Cyber crime has become a high profile problem for risk managers, heightened as a result of the recent attacks by hackers on Sony. In an article on its web site Lloyd’s notes that risk manager are increasingly concerned “over the huge potential cost of data loss.”
It also notes that a recent workshop on “cyber crime was the best attended at this year’s AIRMIC risk management conference in Bournemouth. Over 100 risk professionals crowded the workshop, which was hosted by Lloyd’s broker Miller Insurance Services, to debate the risks and potential solutions posed by cyber crime in today’s business environment.”
The recent attacks on Sony’s Playstation Network and Sony Online Entertainment services resulted in the theft of data that “included names, passwords and addresses of more than 100 million accounts. The company has estimated that the data breach will result in a $170 million hit to its operating profits.”
These incidents and other similar attacks point to a rise in the number and seriousness of the security breaches. Lloyd’s said that “hostile cyber attacks on companies accounted for nearly one third of all UK data breaches in 2010 – up from around 22 percent the year before – and the incidents are becoming increasingly expensive.
“A survey by the Ponemon Institute found that the cost of a data breach rose in 2010 for the third year running. The average data breach incident cost UK organizations £1.9 million [$3.1 million] or £71 [$115.65] per record, an increase of 13 percent on 2009, and 18 percent on 2008. The incident size ranged from 6,900 to 72,000 records, with the cost of each breach varying from £36,000 [$58,639] to £6.2 million [$10.1 million]. The most expensive incident increased by £2.3 million [$3.75 million] compared to 2009.”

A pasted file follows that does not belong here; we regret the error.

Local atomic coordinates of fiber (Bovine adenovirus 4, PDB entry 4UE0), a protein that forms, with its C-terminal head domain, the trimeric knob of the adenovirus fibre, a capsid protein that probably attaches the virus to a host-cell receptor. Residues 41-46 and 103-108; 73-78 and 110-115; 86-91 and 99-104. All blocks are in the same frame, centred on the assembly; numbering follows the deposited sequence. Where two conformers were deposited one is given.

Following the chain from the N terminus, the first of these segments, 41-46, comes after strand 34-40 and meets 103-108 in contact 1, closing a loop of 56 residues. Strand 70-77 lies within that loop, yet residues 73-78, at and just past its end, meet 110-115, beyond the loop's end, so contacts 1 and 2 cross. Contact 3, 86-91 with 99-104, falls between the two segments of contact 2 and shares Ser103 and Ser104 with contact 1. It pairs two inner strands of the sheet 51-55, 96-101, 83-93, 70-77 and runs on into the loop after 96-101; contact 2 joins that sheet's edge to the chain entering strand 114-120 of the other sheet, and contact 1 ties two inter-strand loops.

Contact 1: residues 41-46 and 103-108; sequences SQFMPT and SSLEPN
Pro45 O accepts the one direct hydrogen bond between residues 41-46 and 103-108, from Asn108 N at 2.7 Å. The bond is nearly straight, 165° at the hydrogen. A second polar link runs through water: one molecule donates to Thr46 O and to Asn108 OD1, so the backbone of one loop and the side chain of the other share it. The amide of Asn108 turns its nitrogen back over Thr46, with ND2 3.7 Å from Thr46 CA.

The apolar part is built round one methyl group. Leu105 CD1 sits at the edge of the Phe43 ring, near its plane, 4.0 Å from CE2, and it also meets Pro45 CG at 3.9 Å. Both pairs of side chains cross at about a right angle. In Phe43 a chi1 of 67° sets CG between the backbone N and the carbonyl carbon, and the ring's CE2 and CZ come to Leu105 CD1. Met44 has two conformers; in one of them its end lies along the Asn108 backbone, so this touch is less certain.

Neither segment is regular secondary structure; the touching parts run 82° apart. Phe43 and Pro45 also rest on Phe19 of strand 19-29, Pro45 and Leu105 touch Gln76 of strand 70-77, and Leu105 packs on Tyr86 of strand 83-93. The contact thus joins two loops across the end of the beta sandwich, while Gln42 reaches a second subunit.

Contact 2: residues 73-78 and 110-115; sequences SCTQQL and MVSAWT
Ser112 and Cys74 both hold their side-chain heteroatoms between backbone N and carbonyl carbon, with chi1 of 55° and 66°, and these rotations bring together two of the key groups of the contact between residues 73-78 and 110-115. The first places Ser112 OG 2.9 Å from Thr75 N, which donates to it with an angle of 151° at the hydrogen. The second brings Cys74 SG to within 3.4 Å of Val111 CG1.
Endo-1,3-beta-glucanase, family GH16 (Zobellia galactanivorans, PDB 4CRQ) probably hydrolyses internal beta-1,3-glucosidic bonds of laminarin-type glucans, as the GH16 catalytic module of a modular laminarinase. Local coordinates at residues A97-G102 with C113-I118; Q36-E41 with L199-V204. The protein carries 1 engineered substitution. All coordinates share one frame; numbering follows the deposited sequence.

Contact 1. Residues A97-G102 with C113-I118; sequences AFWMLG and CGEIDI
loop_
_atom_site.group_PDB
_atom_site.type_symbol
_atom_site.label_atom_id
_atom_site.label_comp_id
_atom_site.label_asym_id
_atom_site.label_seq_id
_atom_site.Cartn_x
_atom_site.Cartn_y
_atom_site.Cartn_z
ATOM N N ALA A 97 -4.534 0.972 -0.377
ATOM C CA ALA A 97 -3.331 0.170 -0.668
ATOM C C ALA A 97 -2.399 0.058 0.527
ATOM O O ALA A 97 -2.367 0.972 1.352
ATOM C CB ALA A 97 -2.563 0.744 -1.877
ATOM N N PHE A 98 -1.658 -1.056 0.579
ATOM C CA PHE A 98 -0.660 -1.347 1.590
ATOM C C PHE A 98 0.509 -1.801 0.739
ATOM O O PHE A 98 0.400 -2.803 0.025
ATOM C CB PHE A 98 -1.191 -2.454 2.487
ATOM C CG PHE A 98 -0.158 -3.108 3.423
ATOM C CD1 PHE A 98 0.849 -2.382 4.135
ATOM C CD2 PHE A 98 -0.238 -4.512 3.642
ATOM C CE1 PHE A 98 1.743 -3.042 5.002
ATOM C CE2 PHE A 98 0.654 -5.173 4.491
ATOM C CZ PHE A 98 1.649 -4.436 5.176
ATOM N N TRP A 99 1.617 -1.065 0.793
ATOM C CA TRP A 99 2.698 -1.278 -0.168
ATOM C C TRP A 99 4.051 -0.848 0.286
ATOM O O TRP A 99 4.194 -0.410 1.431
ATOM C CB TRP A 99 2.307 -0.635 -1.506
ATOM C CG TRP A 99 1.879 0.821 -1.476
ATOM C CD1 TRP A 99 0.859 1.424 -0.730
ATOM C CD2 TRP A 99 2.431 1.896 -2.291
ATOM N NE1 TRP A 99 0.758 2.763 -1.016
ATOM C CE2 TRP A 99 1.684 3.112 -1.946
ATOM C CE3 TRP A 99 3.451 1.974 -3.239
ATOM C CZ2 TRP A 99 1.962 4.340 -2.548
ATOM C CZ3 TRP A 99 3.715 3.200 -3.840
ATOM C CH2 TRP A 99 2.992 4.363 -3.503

In addition Miller’s presenter pointed out that “the cost of detecting and fixing security gaps is only one issue, as there is huge expense incurred in informing potentially millions of customers whose data has been compromised, and monitoring their credit ratings going forward. The expenses associated with a data breach range from detection, escalation, notification, and customer churn – due to diminished trust.”
Nick Alston of Digital Barriers, a panelist at the AIRMIC workshop warned of the “changing face of cyber crime. He said it is no longer an activity carried out by a single person, but has been taken over by major organized crime.
“He went on to warn that, while businesses may be focusing closely on their own IT security, the risks around outsourced services are much less well-understood. “Companies should be asking themselves how well do they know the companies they are working with and how are they protecting data?”
Risk manager Chris Maurice from telecoms corporation BT plc discussed the “risks a heavily data driven business can face, and how data risks should be treated like any other property or liability risk.” He noted that as a result increased responsibility is placed “on the risk manager to understand both IT terminology and the role it plays within an organization, so that they can take an informed view on what is critical to the business and decide what [insurance] cover is required.”
Graeme Newman, of Lloyd’s specialist MGA CFC Underwriting, explained that hacker attacks, such as the recent Sony incident, have sensationalized cyber crime. As a result, there are many more incidents, such as laptops being left in the back of cabs, that need to be considered. He noted that it’s “so topical these days that even minor incidents are widely reported, and that magnifies the reputation risk around problems. At the same time regulators in Europe are pushing more responsibility onto a wider range of businesses.”
Insurance coverage is one way that companies can protect themselves. Lloyd’s indicated that, given the rise in concerns about cyber crime, “businesses are increasingly interested in insuring themselves against the potential costs that could result from data breaches or data loss. CFC Underwriting offers a standalone cyber insurance product that includes cyber, privacy and social media related risks.
“The cyber part, for example, covers third party liability and first party losses, the cost of restoring data and even business interruption loss of revenue. The broad privacy cover includes customer notification costs and credit monitoring for affected individuals.”
Newman added: “Data represents a whole new world of liability risk and businesses in Europe increasingly recognize that they must manage it in the same way as their other big liability exposures.”
Source: Lloyd’s of London
Was this article valuable?
Here are more articles you may enjoy.